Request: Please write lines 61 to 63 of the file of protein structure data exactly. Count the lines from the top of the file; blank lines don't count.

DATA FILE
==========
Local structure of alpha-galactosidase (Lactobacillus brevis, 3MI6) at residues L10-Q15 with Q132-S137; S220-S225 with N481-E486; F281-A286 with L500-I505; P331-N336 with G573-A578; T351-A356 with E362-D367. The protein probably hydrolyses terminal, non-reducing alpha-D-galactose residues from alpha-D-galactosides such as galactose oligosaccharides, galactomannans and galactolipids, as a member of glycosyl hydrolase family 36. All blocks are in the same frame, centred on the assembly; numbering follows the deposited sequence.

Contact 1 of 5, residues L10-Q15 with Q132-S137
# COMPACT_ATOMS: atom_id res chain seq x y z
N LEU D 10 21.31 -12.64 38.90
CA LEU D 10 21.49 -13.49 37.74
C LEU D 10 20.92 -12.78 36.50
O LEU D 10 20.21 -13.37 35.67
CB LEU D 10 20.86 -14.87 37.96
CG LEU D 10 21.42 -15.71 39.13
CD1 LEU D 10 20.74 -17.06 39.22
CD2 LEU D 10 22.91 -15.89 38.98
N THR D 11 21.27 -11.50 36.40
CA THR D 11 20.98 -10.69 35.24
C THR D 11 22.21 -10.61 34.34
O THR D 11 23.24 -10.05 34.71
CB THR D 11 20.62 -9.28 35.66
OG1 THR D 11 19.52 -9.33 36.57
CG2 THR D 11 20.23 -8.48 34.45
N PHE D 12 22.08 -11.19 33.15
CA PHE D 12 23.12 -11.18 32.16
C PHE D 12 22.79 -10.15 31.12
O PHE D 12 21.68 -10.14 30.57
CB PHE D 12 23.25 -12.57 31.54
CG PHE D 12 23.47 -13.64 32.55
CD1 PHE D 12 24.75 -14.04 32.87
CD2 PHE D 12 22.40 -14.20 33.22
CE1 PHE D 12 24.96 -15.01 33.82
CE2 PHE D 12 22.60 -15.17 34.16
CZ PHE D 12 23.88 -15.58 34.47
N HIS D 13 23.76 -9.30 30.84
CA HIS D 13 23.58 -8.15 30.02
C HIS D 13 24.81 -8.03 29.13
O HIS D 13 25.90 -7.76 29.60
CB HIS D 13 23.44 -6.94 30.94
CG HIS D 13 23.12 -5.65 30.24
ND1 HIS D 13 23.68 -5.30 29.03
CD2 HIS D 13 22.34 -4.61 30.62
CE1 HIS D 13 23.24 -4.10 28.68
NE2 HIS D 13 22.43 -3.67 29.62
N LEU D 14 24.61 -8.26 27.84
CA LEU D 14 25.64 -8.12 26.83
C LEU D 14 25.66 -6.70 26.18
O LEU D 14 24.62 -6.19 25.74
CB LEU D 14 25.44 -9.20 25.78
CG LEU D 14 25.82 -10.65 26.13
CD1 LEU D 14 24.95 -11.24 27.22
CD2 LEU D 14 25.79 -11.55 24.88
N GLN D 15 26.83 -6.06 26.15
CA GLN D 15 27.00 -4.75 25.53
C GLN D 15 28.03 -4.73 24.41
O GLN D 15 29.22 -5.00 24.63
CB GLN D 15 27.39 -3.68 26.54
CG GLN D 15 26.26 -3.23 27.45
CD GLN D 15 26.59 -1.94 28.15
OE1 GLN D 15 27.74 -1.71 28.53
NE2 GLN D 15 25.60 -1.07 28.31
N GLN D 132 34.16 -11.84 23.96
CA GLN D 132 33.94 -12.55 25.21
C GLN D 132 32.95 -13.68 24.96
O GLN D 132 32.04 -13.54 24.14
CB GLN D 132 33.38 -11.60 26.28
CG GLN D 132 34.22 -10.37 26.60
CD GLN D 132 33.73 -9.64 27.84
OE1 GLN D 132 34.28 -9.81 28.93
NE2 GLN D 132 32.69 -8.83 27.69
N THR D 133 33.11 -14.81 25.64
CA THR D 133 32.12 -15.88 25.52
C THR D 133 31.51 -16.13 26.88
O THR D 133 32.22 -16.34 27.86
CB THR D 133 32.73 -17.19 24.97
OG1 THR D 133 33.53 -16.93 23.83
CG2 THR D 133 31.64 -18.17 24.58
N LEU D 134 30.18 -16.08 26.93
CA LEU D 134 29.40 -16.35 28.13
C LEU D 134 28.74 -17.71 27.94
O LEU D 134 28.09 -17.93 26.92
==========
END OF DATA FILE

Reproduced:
CB GLN D 132 33.38 -11.60 26.28
CG GLN D 132 34.22 -10.37 26.60
CD GLN D 132 33.73 -9.64 27.84